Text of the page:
Many of us abroad have been looking with lively and sympathetic interest to the unrest in Tunisia. Le Monde diplomatique has a good summary of Tunisia’s Ancien régime: an overbearing president in power for over two decades at the head of a corrupt, clannish elite, unable to meet the basic expectations of an increasingly, urban, educated and informed population, frustrated by petty tyranny and unemployment. To this general trend we can add touching or fascinating individual strokes: Mohamed Bouazizi’s heroic self-immolation (more powerful than any suicide-bomber’s blast), the suddenness of president Zine El Abidine Ben Ali’s flight, the roles of social media and the release of the Wikileaks cables, and the prospect that this “First Arab Revolution” of the Twentieth-First Century might be spreading to Algeria, Libya or even further afield.
Now, as Anne Applebaum rightly points out, we shouldn’t expect this largely leaderless revolution to suddenly bring about an age of harmony and prosperity. In virtually every “color revolution” there has been good, but also disappointment: the rise of an insecure and rash president in Georgia, a disenchantment with politics and the democratic return to power of the former dictator in Ukraine, the rise of Hezbollah in Lebanon… But all this is also the product of the contestation, the flaws of any really free society – which in fact means not an absolutely free society, but one which is allowed to independently walk its own way on the endless, often tumultuous path towards freedom.
In each case, freedom meant a degree of instability. So I don’t expect perfection. But I also don’t think this to be the time for conservatism and rereading Burke. In no “color revolution” did the country find itself facing catastrophe or a worse dictatorship. Unlike opposition movements in many parts of the Arab world, notably Egypt and neighboring Algeria, in the Tunisian revolt has had no trace of Islamism.
As a Frenchman, however, I am sad to report that my government has not taken any account of this. The French political class has traditionally had incestuous relations with the dictatorships of francophone Africa – north and south of the Sahara and in both former French or Belgian colonies – and Tunisia was no exception. At stake are French prestige and influence, economic interests, and a short-term conception of “stability” against the twin specters of Islamism and immigration. As result of this, notorious African dictators have been a common sight at Bastille Day parades. And, in this specific case, Ben Ali was simply here to stay.
The first casualty in these situations, inevitably, is the truth. And it’s been rather amusing to hear French ministers rationalize, sometimes distorting reality completely like an old issue of Pravda. Minister of Culture Frédéric Mitterrand said on French television that “To say that Tunisia is an unequivocal dictatorship is an exaggeration.” Ben Ali had been president of Tunisia since 1987, regularly “re-elected” with between 89 and 100% of the vote. On January 11, Minister of Agriculture Bruno Lemaire similarly declared that “It isn’t my place to qualify the Tunisian regime. I am French, it isn’t my place to judge a foreign government like that.” The French have had no difficulty judging the developments in Ivory Coast or, in general, claiming to make human rights a major plank of foreign policy (“pays des droits de l’Homme”, and all that). Meanwhile, Foreign Minister Michèle Alliot-Marie when questioned about the bloody crackdown in Tunisia, suggested, in no less solemn a venue than the National Assembly, that France should assist the Ben Ali regime saying “that the know-how, which is recognized in the entire world, of our security forces makes it possible to resolve security situations of this type.” Government officials and the Elysée website called for apaisement (calming down) of the situation, a line that was parroted almost verbatim by a center-right MP on the talk show Ce soir (ou jamais !), with scarcely a word of encouragement to the protestors or real condemnation of the crackdown.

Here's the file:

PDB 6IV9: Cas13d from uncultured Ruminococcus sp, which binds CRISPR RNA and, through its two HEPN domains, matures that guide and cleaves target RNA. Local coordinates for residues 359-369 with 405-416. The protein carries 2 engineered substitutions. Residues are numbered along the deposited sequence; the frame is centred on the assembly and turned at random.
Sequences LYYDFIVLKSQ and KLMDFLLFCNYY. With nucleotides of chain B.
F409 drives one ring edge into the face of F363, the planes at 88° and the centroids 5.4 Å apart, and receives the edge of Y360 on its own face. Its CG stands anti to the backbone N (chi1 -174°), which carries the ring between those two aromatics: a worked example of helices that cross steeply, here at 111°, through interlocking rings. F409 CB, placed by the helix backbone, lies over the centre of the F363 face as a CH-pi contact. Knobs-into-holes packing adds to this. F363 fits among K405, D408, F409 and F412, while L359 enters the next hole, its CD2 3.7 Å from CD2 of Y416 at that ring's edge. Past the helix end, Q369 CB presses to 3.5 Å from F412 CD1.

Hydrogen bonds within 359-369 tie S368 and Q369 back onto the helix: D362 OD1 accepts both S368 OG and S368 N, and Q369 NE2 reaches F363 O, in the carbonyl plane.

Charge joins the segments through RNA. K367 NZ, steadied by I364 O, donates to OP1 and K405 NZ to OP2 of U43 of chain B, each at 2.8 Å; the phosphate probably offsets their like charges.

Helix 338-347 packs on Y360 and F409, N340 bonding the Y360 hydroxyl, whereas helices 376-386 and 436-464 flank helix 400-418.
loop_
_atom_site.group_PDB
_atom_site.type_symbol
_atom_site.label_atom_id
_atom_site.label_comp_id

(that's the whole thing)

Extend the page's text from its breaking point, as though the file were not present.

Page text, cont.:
This matters in terms of policy too. EUobserver has reported that, prior to Ben Ali’s flight, Mediterranean countries including France had blocked a tougher European position against the regime. The French government didn’t let Ben Ali to take refuge in France – as so many other infamous kleptocrats have in the past including Mobutu, Bokassa and “Baby Doc” Duvalier – that would have been too much of a PR disaster. Or perhaps, with the president’s escape, the reality of the winds of change simply could not be denied any longer.
France’s position has been perfectly inconsistent with its policies with regard to Ivory Coast, Belarus or any number of dictatorships. French policy doesn’t even make sense on its own terms: there is as yet no sign of Islamism among the protesters and the creation of a less corrupt, more economically successful country could help reduce immigration (virtually the only thing Sarkozy’s government associates with Africa).
So, all in all, a rather inglorious episode in the history of French diplomacy, somewhat akin to François Mitterrand’s half-hearted, flailing attempts to slow developments in Eastern Europe from 1989 on. The difference, however, is that France had no real power in Eastern Europe, but is probably the single most significant foreign influence over the Maghreb. France has retarded political change in North Africa but it was not something that could be sustained forever. The long “second decolonization” of francophone Africa has been progressing steadily for the past two decades but curiously government officials were unable to see any change until it was far, far too late. This may be something the Israelis and Americans might like to ponder as they manage their own reaction and “business as usual” in the Arab world.